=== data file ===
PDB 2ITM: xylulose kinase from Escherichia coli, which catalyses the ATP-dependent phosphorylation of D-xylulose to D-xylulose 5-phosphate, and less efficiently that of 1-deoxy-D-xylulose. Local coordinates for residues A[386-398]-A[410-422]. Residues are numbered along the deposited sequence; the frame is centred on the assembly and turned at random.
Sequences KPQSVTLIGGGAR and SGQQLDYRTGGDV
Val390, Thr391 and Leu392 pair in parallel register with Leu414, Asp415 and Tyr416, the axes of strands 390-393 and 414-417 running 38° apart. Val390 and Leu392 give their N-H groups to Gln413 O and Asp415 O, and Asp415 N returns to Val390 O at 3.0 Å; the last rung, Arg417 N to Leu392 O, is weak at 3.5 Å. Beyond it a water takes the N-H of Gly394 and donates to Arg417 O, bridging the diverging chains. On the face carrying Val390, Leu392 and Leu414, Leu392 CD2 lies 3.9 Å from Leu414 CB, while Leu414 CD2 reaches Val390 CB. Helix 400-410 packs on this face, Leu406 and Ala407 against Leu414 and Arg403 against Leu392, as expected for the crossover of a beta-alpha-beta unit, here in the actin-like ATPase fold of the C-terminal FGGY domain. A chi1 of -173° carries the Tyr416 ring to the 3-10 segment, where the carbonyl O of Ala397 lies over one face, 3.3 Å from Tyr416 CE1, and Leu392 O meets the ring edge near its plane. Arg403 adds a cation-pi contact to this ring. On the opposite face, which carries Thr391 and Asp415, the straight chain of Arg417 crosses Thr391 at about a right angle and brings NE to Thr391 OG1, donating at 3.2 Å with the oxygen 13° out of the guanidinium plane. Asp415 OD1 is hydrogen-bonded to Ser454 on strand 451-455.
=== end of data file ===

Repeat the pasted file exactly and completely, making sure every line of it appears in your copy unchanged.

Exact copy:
PDB 2ITM: xylulose kinase from Escherichia coli, which catalyses the ATP-dependent phosphorylation of D-xylulose to D-xylulose 5-phosphate, and less efficiently that of 1-deoxy-D-xylulose. Local coordinates for residues A[386-398]-A[410-422]. Residues are numbered along the deposited sequence; the frame is centred on the assembly and turned at random.
Sequences KPQSVTLIGGGAR and SGQQLDYRTGGDV
Val390, Thr391 and Leu392 pair in parallel register with Leu414, Asp415 and Tyr416, the axes of strands 390-393 and 414-417 running 38° apart. Val390 and Leu392 give their N-H groups to Gln413 O and Asp415 O, and Asp415 N returns to Val390 O at 3.0 Å; the last rung, Arg417 N to Leu392 O, is weak at 3.5 Å. Beyond it a water takes the N-H of Gly394 and donates to Arg417 O, bridging the diverging chains. On the face carrying Val390, Leu392 and Leu414, Leu392 CD2 lies 3.9 Å from Leu414 CB, while Leu414 CD2 reaches Val390 CB. Helix 400-410 packs on this face, Leu406 and Ala407 against Leu414 and Arg403 against Leu392, as expected for the crossover of a beta-alpha-beta unit, here in the actin-like ATPase fold of the C-terminal FGGY domain. A chi1 of -173° carries the Tyr416 ring to the 3-10 segment, where the carbonyl O of Ala397 lies over one face, 3.3 Å from Tyr416 CE1, and Leu392 O meets the ring edge near its plane. Arg403 adds a cation-pi contact to this ring. On the opposite face, which carries Thr391 and Asp415, the straight chain of Arg417 crosses Thr391 at about a right angle and brings NE to Thr391 OG1, donating at 3.2 Å with the oxygen 13° out of the guanidinium plane. Asp415 OD1 is hydrogen-bonded to Ser454 on strand 451-455.